Canada was starting to feel like it was terminally uncool. Even though the United States had the worst president ever and the depreciated dollar made traveling almost anywhere else prohibitive, people still didn't want to hang with Canada. 'It's like I have a disease or something," Canada said to herself. "Just be yourself, honey," Canada's mom soothed, but it's not like that had gotten Canada anywhere. And anyway, Canada didn't want to be herself. She wasn't content knowing that she was interesting and cool on the inside and waiting to be discovered by people who were smart enough to know how special she was. What Canada wanted was to be popular. "I know," Canada said to herself. "I'm going to throw a big party in New York and invite all the coolest kids, and when they see how awesome my party is, they'll have to like me!"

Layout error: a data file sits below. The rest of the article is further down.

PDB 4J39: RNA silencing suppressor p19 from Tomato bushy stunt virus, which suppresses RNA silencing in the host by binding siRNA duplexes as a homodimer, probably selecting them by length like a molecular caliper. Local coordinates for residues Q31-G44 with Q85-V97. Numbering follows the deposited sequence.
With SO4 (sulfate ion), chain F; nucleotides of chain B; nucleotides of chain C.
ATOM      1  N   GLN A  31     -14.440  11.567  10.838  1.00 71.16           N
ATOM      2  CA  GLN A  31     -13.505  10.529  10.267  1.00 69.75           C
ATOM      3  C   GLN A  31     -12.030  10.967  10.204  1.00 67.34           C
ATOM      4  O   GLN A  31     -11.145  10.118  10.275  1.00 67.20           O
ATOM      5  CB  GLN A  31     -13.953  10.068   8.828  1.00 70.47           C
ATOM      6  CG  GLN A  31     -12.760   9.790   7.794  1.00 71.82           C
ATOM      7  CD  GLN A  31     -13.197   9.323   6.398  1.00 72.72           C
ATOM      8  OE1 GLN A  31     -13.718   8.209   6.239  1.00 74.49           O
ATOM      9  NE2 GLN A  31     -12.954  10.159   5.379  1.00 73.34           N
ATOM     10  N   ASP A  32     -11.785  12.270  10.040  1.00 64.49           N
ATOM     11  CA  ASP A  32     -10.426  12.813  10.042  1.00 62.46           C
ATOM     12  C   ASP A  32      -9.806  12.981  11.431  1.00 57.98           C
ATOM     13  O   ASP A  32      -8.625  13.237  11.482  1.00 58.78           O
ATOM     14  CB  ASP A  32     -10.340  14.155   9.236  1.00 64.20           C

So Canada went to work. She secured a space on the roof of the British Empire Building in midtown. She booked a band and bought alcohol and mini-sausages and waited nervously to see if anyone would show up. And lo and behold, they did! Within a few hours, the party was full. People were laughing and talking and a reporter from the New York Times was there! Canada was thrilled. Everyone, it seemed, was finally recognizing her charms. The next morning, she opened up the paper, excited. “I was interested in seeing what we stand to gain culturally one day if we annex Canada,” one partygoer had told the paper. Well, that was good. “I mean, there’s Canadian football, but I’m trying to think of what else.” Wait, what? Canada had a lot more to offer than football! What about Niagara Falls? And Mounties and lacrosse and Smarties and Graydon Carter? Surely, the party would have made someone want to visit Canada. "Let's put it this way," a 68-year-old computer science professor told the Times. "It won't dampen my enthusiasm." Well! Canada thought. That's something.